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Bushy Run Battlefield Project

When nothing is something: No bodies turned up during a dig in Bushy Run Battlefield Park

Thursday, August 04, 2005
By Rebekah Scott, Pittsburgh Post-Gazette

Seven college students spent the best part of July and early August in Westmoreland County, digging for bodies in Bushy Run Battlefield Park.

They dug through ten-hour days, four days a week, in the heart of summer. And as they descended, they graphed the rock formations and noted the way the soil changed at different depths. They mapped each trench using Global Positioning equipment, and shook the dirt through screens to catch any odd object that escaped initial scrutiny.

Historians say fifty fallen soldiers of Henry Bouquet's 42nd Royal American Regiment were buried near here after the Battle of Bushy Run, an important late skirmish of the French and Indian War.

No one is sure just where the mass grave is, but a utility crew twelve years ago did ground-penetrating radar surveys here, and found anomalies about six feet down. It was indication enough to grab the notice of anthropologists at Indiana University of Pennsylvania and the state's Historical and Museums Commission.

They found state funding, gathered buckets and spades and recruited seven muscular undergrads.

And at the end of it all, they didn't find anything.

"We call that 'negative evidence,' " said Karl "Chuck" Smith, administrator at Bushy Run Battlefield Historic Site. "Even if we'd found something, we would not have removed anything. Our questions would be answered."

Westmoreland County is digging deep this summer to discover its past—and to ensure future development doesn't disturb buried artifacts.

Earlier this summer, Ligonier archaeologist Thomas Baker dug a series of holes over four acres of Historic Hanna's Town, site of the first law court west of the Alleghenies and Westmoreland's first county seat.

Baker didn't find anything either, and that's a good thing, according to Lisa Hays, executive director of the Westmoreland County Historical Society. "Finding nothing can be just as informative as finding something, albeit not as exciting," she told members in the summer newsletter. "Finding little to nothing from Hanna's Town's time period tells us where the activity was not. That's exactly what we wanted to hear, so we can proceed to plan."

The county hopes to build a new visitor's center on the site over the next decade.

The dig was funded with a $30,000 grant from the state Department of Community and Economic Development, and is part of a ten-year plan to spruce up existing buildings and stockade fences and make the site more exciting for history-oriented tourism.

Meantime, history buffs ages eleven to fifteen are excavating spots of their own at Hanna's Town, part of the historical society's fourth annual History and Archaeology Camps.

Youngsters learn about dividing a site into a grid using strings and posts, then carefully graphing each find on paper. Volunteer historians introduce them to artifact conservation—but they don't let them dig in "archaeologically sensitive" areas.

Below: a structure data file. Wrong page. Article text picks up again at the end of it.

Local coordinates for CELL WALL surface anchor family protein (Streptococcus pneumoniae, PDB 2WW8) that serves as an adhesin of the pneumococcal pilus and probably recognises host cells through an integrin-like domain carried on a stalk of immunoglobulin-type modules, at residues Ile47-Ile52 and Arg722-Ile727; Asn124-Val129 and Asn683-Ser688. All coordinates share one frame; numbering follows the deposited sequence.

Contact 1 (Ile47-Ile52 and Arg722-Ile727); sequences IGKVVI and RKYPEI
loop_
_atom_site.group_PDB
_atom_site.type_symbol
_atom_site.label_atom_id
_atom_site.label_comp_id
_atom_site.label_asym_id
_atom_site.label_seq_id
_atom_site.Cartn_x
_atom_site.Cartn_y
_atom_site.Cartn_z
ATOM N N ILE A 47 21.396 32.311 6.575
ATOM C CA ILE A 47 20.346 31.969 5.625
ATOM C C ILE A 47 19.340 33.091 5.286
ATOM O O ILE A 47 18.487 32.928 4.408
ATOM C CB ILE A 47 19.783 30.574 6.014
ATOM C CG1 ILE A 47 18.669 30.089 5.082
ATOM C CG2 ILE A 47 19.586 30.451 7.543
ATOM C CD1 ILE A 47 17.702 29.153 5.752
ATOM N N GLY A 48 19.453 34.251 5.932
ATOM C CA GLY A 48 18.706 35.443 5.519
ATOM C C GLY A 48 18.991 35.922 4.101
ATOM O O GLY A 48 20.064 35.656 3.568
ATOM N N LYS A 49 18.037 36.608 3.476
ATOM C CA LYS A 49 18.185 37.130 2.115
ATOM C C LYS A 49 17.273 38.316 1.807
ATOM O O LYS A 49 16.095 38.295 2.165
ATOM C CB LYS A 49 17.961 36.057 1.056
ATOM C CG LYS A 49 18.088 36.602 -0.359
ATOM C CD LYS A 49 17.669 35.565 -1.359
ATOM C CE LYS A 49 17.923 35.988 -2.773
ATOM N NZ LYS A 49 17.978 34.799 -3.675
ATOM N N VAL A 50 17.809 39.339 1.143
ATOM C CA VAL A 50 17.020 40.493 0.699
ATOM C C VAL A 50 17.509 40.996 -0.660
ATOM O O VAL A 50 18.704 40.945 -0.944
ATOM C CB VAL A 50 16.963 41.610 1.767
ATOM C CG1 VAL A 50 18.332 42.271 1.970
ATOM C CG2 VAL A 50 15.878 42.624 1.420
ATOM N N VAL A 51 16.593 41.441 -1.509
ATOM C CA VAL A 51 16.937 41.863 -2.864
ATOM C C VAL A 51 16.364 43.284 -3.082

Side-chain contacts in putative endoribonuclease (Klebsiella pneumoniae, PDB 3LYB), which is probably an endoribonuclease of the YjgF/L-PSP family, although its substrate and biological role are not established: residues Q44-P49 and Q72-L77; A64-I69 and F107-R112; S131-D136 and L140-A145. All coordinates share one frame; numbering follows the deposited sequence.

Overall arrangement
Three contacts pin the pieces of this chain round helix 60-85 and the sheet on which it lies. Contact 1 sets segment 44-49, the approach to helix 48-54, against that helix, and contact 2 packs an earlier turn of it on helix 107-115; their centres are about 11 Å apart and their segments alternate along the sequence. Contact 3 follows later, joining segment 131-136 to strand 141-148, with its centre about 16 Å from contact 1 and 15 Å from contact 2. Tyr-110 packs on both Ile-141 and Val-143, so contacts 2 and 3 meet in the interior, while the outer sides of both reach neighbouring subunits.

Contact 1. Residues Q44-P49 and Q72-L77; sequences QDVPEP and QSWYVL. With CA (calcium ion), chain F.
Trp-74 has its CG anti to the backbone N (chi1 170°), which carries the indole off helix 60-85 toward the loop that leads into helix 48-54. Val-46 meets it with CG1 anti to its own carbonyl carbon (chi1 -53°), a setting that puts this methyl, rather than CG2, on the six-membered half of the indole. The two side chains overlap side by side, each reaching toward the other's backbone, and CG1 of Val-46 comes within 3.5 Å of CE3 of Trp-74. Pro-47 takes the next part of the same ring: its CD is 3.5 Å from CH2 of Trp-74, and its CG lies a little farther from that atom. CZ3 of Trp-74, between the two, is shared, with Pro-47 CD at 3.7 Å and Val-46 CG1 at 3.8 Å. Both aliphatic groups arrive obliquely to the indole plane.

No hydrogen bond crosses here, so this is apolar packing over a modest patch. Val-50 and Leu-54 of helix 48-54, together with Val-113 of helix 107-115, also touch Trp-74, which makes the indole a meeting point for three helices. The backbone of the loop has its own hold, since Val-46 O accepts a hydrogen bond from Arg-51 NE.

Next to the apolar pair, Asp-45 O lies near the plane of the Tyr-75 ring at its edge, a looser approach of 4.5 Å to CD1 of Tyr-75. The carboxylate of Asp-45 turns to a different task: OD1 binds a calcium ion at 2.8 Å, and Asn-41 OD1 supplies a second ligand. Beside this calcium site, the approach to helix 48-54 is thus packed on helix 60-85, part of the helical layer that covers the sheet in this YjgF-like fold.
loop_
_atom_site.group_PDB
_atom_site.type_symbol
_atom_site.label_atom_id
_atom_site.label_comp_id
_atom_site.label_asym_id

The IUP team followed similar protocols, led by anthropology professor Beverly Chiarulli. When their hilltop excavation was finished, the group moved to a wooded section of the park to look for ruts and relics from Forbes Road, where Bouquet's troops were traveling when they marched into an ambush. The dig will be out of the way of this weekend's Battle of Bushy Run re-enactment, an annual event that fills the park with faux Indians, Scotsmen, Redcoats and tourists.

"We'll use all this information in our new cultural landscape plan for Bushy Run park," Smith said. He is gathering details on every plaque, map, pathway and document relating to the park site, to plan what the place should be several decades from now.

The Bushy Run site isn't just a battlefield. In the nineteenth century, acres of the thick woods were cleared to create a farm. After the state bought the site, local fire departments and ladies' clubs planted an arboretum, Scout troops camped and cut trails, and countless parties, picnics and reunions were held here.

It's been many things to several generations, but its lack of clear purpose means it's not as well used as it might be, Smith said. About 10,000 people tour its little museum and historic trails each year. About 100,000 more visits are made by picnickers, hikers and mountain bikers.

And early August brings the re-enactors.

"In recent years we've bought about thirty-five more acres that are without historic value, so perhaps we could shift the recreational users over to that section -- with Penn Township growing like it is, we've got to make good use of recreational open space, because it's disappearing fast," Smith said.

He stood atop the hill and pointed to different sections of the park, spread out below him. "We could plant trees again over here where the history happened, over here, over there," the director said. "We want this park to relate better to its visitors. We would like to evoke in people a feeling of what it was like when the battle occurred. I'd love to see it reforested, with the old Forbes Road cut through, so we could tell them 'they were ambushed right here, and they were pushed back to here, where they hunkered down on top of this hill through the night...' "

Funds are short, he said, but that doesn't stop him from dreaming—and digging.

"When money is tight, you think more clearly, you plan better for the future," he said.

First published on August 4, 2005. Rebekah Scott can be reached at rscott@post-gazette.com or 724-836-2655.

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